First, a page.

Quanta Computer, the huge Taiwan-based original design manufacturer (ODM) that provides the equipment powering the data centers of such companies as Facebook and Amazon, has set up a U.S.-based branch office aimed at developing a market and a channel for its products.
Quanta on Wednesday said at the Open Compute Summit, held this week in San Antonio, Texas, that it has launched QCT, a Fremont, Calif.-based company that is building a channel for Quanta-branded server, storage, and networking products.
Mike Yang, general manager and vice president of QCT and general manager and vice president of Quanta's Cloud Computing business unit, said his company waited until the Open Compute Summit to unveil QCT because of the importance of that event, which springs from the Facebook-led Open Compute Project, to building data centers.
"Open Compute is trying to optimize data center solutions," Yang said. "We're big contributors to the Open Compute Project. So this is the right opportunity for us to announce QCT."
Quanta is one of the top manufacturers of mobile and desktop PC, server, storage, and networking equipment, with annual revenue of about $37 billion. However, its customers -- which according to industry sources but never confirmed publicly by Quanta, include Apple, Hewlett-Packard, Dell, and Amazon -- either put their names on the Quanta products they sell or stuff huge quantities of non-branded Quanta products into data centers. As a result, Quanta has traditionally done little or no selling of its own branded products. Quanta has publicly acknowledged Facebook as a customer.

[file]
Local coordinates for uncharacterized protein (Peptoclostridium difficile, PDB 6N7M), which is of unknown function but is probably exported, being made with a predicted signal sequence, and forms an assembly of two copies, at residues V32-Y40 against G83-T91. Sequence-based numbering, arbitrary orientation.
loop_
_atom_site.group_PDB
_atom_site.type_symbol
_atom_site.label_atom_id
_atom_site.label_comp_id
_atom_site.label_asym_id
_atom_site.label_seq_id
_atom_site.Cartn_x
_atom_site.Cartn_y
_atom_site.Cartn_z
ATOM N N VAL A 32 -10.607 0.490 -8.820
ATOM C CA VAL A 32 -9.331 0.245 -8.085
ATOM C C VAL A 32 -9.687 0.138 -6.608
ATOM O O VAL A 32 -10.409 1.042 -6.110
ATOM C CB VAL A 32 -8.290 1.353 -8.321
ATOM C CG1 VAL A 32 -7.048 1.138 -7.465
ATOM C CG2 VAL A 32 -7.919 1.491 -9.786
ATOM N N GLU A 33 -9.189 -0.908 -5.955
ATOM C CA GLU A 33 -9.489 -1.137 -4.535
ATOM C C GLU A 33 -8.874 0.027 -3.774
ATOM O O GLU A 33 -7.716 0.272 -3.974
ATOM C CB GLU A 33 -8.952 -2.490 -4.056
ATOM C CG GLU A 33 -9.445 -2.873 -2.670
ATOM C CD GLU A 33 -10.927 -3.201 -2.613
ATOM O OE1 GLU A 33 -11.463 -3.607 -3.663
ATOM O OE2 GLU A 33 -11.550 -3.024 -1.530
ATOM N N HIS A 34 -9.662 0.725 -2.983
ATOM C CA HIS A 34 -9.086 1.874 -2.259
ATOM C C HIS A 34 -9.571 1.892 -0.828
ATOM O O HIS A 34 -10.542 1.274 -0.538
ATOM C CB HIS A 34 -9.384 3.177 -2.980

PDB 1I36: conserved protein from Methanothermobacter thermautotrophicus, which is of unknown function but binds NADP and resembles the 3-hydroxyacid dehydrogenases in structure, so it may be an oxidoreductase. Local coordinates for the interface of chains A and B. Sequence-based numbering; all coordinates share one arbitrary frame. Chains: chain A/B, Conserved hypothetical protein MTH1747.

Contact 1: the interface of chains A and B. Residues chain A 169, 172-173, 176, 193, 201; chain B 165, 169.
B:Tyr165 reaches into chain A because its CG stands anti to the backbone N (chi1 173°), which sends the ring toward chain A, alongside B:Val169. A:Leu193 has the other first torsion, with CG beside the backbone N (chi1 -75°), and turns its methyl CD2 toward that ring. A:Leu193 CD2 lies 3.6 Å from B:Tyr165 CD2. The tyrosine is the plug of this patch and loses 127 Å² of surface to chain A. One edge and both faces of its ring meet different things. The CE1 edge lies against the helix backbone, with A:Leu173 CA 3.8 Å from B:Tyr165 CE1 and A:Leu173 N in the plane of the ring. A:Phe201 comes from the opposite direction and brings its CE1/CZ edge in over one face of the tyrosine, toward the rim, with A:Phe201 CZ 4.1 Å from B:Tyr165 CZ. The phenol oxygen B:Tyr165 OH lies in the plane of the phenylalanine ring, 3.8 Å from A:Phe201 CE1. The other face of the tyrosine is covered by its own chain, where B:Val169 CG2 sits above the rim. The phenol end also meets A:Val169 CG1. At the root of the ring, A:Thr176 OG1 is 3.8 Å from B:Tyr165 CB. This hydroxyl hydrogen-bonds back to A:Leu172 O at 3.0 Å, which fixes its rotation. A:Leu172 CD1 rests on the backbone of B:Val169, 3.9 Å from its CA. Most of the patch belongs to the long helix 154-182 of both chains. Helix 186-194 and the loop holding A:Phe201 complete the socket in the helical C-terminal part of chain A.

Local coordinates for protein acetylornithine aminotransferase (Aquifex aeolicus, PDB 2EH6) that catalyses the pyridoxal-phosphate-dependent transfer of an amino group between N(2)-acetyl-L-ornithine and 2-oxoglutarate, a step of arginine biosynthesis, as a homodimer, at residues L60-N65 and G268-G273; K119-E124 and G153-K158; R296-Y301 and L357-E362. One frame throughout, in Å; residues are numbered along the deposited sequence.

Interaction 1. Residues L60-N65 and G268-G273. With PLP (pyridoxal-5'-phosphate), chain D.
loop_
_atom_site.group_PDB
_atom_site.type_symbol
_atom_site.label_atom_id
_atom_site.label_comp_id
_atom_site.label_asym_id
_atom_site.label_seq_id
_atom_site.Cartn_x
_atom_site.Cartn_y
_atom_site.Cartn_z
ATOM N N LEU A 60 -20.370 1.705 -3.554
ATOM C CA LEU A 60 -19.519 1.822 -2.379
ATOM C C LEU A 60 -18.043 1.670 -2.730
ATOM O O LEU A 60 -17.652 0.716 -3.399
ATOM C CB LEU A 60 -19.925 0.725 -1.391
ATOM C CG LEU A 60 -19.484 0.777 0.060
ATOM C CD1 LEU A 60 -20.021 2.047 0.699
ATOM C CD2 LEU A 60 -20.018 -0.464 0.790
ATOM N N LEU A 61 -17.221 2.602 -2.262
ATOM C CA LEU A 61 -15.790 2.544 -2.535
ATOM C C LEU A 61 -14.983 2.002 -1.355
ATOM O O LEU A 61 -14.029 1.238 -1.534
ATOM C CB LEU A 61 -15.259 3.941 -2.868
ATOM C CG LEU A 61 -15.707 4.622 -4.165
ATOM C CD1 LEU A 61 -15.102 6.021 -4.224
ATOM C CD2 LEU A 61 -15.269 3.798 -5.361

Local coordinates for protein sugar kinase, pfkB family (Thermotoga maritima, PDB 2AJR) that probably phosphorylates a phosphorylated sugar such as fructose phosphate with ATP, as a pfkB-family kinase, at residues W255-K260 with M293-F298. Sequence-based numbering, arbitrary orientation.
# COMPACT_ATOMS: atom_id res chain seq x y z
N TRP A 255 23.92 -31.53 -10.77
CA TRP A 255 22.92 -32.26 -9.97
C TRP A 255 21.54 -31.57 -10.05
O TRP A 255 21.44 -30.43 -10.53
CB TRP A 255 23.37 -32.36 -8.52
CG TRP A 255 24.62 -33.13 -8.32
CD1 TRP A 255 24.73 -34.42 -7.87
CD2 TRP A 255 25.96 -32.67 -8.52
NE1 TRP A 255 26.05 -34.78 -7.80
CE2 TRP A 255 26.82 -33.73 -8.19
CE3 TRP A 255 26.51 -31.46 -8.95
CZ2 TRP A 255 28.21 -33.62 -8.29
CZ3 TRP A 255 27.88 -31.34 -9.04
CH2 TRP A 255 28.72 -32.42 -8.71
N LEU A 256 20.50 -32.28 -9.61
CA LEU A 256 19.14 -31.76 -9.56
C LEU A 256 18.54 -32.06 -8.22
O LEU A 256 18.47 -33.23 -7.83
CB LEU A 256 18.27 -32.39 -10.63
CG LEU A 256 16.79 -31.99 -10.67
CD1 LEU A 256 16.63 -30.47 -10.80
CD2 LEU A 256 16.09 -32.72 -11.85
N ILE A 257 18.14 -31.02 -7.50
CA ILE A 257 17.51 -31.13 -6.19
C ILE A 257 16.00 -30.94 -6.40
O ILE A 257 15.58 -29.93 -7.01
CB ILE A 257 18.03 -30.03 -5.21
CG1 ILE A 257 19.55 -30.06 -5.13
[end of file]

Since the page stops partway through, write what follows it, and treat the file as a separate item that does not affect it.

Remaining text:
QCT is for the first time selling the same server, storage, and networking equipment it offers to its ODM customers, including Facebook, through the channel, Yang said. The company has already signed Synnex and ASI as distributors, and has also signed up multiple solution providers, he said.
"Our target is to optimize the configuration of rack-mounted solutions from off-the-shelf components built by Quanta," Yang said. "These solutions are integrated to reduce power consumption and cooling."
While the solutions included integrated server, storage, and networking components, they follow Facebook's Open Compute Project and so they are not proprietary converged infrastructure solutions, Yang said.
"Our target customers are midsized to large enterprises who want the efficiency and highly-engineered standards Quanta provides but who are not big enough to need Quanta's ODM services," he said. "Our position is, go after data center customers who can leverage the best standard products, customers who are looking for the highest-value, not the lowest price."
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